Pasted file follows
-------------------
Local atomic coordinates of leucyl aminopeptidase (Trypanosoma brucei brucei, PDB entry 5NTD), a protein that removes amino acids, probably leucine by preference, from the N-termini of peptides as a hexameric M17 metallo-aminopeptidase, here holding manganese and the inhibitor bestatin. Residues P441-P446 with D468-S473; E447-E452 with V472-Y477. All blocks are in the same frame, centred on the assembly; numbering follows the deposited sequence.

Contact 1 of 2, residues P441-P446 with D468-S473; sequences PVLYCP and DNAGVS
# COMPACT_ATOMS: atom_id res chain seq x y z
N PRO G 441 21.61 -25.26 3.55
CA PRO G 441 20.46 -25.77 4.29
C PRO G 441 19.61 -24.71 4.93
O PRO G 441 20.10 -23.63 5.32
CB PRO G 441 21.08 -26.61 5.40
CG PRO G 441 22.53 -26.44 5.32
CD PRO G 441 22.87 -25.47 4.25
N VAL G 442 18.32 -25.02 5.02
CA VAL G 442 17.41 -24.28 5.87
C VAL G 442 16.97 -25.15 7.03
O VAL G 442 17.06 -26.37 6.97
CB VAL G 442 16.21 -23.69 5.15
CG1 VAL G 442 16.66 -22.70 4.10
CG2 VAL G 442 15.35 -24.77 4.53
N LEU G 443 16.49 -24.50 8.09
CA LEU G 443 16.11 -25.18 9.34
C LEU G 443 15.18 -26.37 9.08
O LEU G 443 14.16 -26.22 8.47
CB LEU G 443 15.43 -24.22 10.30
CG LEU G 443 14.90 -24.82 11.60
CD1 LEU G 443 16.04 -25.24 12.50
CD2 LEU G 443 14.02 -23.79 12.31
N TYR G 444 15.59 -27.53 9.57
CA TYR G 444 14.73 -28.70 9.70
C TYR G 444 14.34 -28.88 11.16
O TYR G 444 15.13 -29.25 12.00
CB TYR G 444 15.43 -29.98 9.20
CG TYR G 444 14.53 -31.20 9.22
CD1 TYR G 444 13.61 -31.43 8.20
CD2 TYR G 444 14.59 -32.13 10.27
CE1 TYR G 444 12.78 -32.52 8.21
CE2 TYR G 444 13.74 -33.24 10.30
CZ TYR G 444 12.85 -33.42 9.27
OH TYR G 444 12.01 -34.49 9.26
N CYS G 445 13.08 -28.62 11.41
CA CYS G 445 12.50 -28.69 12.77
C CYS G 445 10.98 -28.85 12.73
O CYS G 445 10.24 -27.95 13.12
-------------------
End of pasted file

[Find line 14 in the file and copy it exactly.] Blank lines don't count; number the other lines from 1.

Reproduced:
O VAL G 442 17.06 -26.37 6.97